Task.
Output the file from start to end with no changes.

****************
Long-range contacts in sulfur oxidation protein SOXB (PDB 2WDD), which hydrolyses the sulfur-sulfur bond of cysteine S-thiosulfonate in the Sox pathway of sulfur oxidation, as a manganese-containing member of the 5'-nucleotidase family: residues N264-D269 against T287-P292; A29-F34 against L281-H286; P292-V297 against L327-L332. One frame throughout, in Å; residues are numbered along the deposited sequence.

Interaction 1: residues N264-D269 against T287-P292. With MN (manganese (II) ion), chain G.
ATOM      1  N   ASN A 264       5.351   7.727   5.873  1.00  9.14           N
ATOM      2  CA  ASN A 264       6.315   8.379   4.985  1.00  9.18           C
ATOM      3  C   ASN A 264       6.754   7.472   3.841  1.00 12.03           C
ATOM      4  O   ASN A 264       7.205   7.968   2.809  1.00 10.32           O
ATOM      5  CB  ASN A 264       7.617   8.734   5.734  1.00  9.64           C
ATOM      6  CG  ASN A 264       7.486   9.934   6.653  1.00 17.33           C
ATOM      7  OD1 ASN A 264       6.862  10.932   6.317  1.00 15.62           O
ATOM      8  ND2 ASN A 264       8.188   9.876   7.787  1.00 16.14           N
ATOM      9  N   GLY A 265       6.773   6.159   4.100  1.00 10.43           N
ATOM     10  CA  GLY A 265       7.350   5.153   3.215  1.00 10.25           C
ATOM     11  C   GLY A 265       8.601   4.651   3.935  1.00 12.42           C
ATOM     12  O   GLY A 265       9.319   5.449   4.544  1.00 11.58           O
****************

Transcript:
Long-range contacts in sulfur oxidation protein SOXB (PDB 2WDD), which hydrolyses the sulfur-sulfur bond of cysteine S-thiosulfonate in the Sox pathway of sulfur oxidation, as a manganese-containing member of the 5'-nucleotidase family: residues N264-D269 against T287-P292; A29-F34 against L281-H286; P292-V297 against L327-L332. One frame throughout, in Å; residues are numbered along the deposited sequence.

Interaction 1: residues N264-D269 against T287-P292. With MN (manganese (II) ion), chain G.
ATOM      1  N   ASN A 264       5.351   7.727   5.873  1.00  9.14           N
ATOM      2  CA  ASN A 264       6.315   8.379   4.985  1.00  9.18           C
ATOM      3  C   ASN A 264       6.754   7.472   3.841  1.00 12.03           C
ATOM      4  O   ASN A 264       7.205   7.968   2.809  1.00 10.32           O
ATOM      5  CB  ASN A 264       7.617   8.734   5.734  1.00  9.64           C
ATOM      6  CG  ASN A 264       7.486   9.934   6.653  1.00 17.33           C
ATOM      7  OD1 ASN A 264       6.862  10.932   6.317  1.00 15.62           O
ATOM      8  ND2 ASN A 264       8.188   9.876   7.787  1.00 16.14           N
ATOM      9  N   GLY A 265       6.773   6.159   4.100  1.00 10.43           N
ATOM     10  CA  GLY A 265       7.350   5.153   3.215  1.00 10.25           C
ATOM     11  C   GLY A 265       8.601   4.651   3.935  1.00 12.42           C
ATOM     12  O   GLY A 265       9.319   5.449   4.544  1.00 11.58           O